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October 4th, 2011 — — The American Supreme Court has refused to hear an appeal by US publishing rights collecting society ASCAP who have been, somewhat optimistically, trying to convince judges that there should be a performance royalty paid on downloads.

As previously reported, just over a year ago a US appeals court backed a lower court ruling that said that, under the definition of ‘performance’ in US copyright law, it is impossible to say a download constitutes a performance. The case began with a squabble between ASCAP and a mobile firm, so specifically focused on ringtones, but the principle applies to all downloads.

Of course, while ASCAP says the ruling is unfair on its members, who won’t get a share of download and ringtone revenues as a result, that’s not strictly true. While a performance royalty is not paid on downloads, a so called mechanical royalty – such as that paid to songwriters and their publishers by record companies when they sell CDs – is due. It’s just that in the US, performance and mechanical royalties are paid via totally separate organisations, the latter handled by bodies like the Harry Fox Agency. So most ASCAP members will be getting their mechanical royalties from another source.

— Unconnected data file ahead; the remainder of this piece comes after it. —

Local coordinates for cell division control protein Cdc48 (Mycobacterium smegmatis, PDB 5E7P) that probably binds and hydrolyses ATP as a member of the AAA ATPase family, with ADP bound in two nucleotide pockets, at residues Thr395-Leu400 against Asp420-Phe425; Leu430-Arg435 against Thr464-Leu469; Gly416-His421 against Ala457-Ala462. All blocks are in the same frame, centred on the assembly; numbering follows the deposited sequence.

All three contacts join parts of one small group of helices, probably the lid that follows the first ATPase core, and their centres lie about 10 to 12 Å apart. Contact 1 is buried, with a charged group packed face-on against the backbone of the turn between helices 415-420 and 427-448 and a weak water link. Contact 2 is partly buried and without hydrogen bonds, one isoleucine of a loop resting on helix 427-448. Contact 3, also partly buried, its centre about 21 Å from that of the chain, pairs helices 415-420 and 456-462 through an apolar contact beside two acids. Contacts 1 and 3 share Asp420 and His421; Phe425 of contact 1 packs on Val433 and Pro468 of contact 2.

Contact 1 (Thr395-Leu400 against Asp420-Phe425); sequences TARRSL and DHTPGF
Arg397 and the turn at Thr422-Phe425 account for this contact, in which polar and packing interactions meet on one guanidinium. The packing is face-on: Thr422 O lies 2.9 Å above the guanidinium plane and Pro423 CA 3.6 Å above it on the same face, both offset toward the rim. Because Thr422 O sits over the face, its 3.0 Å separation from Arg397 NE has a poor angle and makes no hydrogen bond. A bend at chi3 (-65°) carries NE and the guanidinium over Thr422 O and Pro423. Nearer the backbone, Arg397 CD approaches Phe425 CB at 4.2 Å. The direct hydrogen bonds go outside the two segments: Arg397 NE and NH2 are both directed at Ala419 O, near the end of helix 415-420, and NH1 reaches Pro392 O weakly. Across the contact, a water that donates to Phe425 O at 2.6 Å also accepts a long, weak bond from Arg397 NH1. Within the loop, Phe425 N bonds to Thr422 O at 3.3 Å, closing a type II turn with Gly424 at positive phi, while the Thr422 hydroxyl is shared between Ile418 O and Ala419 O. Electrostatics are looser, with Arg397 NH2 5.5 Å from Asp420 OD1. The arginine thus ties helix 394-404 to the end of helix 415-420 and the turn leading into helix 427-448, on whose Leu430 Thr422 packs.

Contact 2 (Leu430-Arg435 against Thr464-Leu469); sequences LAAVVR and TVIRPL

In its appeal to the Supreme Court ASCAP argued that, among other things, refusing to recognise downloads as a performance put the US copyright system out of kilter with other systems elsewhere in the world. But Supreme Court judges refused to review the case, saying they were happy with the appeal court’s ruling that “music is neither recited, rendered, nor played when a recording (electronic or otherwise) is simply delivered to a potential listener”.


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